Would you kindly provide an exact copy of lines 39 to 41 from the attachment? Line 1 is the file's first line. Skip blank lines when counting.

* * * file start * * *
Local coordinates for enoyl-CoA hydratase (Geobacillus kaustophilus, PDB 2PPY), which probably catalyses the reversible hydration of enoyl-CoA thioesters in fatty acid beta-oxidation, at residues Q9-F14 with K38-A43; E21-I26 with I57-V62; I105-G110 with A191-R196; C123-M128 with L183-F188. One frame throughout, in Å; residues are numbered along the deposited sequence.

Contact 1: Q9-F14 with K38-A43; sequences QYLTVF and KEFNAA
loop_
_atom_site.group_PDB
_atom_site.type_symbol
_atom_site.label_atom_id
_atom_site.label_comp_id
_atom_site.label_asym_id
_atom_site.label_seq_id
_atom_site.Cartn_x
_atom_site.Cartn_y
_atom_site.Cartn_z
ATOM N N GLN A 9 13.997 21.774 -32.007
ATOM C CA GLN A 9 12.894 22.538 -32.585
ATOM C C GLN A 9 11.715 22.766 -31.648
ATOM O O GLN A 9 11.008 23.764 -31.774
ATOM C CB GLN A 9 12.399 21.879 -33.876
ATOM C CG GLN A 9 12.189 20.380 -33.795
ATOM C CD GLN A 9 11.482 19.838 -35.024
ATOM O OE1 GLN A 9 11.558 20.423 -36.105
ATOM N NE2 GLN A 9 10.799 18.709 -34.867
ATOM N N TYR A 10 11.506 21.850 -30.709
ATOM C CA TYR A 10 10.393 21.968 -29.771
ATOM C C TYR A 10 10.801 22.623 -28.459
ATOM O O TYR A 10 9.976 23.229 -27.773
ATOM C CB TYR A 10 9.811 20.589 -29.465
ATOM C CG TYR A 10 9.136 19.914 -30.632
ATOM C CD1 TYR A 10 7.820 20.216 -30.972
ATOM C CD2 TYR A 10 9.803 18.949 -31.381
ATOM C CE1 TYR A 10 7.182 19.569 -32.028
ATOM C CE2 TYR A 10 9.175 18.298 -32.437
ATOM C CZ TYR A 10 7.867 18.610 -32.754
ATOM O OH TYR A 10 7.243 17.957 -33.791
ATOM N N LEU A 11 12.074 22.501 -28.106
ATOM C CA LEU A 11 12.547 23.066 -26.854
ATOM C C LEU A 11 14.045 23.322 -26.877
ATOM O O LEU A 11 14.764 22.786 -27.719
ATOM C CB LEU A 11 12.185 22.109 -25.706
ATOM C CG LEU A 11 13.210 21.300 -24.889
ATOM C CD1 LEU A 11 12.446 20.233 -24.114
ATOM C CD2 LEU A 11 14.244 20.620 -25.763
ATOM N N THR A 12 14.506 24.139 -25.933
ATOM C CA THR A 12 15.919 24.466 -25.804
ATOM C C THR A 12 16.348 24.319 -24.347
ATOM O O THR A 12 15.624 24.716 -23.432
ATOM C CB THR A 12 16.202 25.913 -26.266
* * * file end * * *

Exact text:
ATOM C CG LEU A 11 13.210 21.300 -24.889
ATOM C CD1 LEU A 11 12.446 20.233 -24.114
ATOM C CD2 LEU A 11 14.244 20.620 -25.763